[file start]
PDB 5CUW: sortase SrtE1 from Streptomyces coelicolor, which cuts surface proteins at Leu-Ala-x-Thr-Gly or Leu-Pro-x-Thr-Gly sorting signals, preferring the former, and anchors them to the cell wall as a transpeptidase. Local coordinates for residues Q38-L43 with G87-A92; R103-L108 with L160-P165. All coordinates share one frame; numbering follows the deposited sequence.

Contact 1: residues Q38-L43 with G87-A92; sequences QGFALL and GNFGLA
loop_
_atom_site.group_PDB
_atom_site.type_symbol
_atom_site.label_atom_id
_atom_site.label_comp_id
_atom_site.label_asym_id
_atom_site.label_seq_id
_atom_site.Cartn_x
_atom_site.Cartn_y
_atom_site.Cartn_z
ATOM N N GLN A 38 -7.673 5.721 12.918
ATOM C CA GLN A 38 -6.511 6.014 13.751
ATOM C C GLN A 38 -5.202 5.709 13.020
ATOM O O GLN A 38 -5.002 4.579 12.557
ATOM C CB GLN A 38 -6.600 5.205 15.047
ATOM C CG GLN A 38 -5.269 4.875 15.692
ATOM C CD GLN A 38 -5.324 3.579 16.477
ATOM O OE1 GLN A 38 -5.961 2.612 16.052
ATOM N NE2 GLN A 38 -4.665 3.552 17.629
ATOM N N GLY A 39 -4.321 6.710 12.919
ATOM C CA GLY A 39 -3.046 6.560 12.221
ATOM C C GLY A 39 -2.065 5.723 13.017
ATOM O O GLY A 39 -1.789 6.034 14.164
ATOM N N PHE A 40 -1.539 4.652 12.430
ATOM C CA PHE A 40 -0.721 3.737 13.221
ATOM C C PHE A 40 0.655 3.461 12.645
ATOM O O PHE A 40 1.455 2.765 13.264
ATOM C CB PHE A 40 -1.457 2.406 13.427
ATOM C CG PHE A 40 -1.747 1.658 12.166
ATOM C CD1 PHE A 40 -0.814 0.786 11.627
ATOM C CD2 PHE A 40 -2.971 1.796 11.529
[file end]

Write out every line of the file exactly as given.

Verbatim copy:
PDB 5CUW: sortase SrtE1 from Streptomyces coelicolor, which cuts surface proteins at Leu-Ala-x-Thr-Gly or Leu-Pro-x-Thr-Gly sorting signals, preferring the former, and anchors them to the cell wall as a transpeptidase. Local coordinates for residues Q38-L43 with G87-A92; R103-L108 with L160-P165. All coordinates share one frame; numbering follows the deposited sequence.

Contact 1: residues Q38-L43 with G87-A92; sequences QGFALL and GNFGLA
loop_
_atom_site.group_PDB
_atom_site.type_symbol
_atom_site.label_atom_id
_atom_site.label_comp_id
_atom_site.label_asym_id
_atom_site.label_seq_id
_atom_site.Cartn_x
_atom_site.Cartn_y
_atom_site.Cartn_z
ATOM N N GLN A 38 -7.673 5.721 12.918
ATOM C CA GLN A 38 -6.511 6.014 13.751
ATOM C C GLN A 38 -5.202 5.709 13.020
ATOM O O GLN A 38 -5.002 4.579 12.557
ATOM C CB GLN A 38 -6.600 5.205 15.047
ATOM C CG GLN A 38 -5.269 4.875 15.692
ATOM C CD GLN A 38 -5.324 3.579 16.477
ATOM O OE1 GLN A 38 -5.961 2.612 16.052
ATOM N NE2 GLN A 38 -4.665 3.552 17.629
ATOM N N GLY A 39 -4.321 6.710 12.919
ATOM C CA GLY A 39 -3.046 6.560 12.221
ATOM C C GLY A 39 -2.065 5.723 13.017
ATOM O O GLY A 39 -1.789 6.034 14.164
ATOM N N PHE A 40 -1.539 4.652 12.430
ATOM C CA PHE A 40 -0.721 3.737 13.221
ATOM C C PHE A 40 0.655 3.461 12.645
ATOM O O PHE A 40 1.455 2.765 13.264
ATOM C CB PHE A 40 -1.457 2.406 13.427
ATOM C CG PHE A 40 -1.747 1.658 12.166
ATOM C CD1 PHE A 40 -0.814 0.786 11.627
ATOM C CD2 PHE A 40 -2.971 1.796 11.529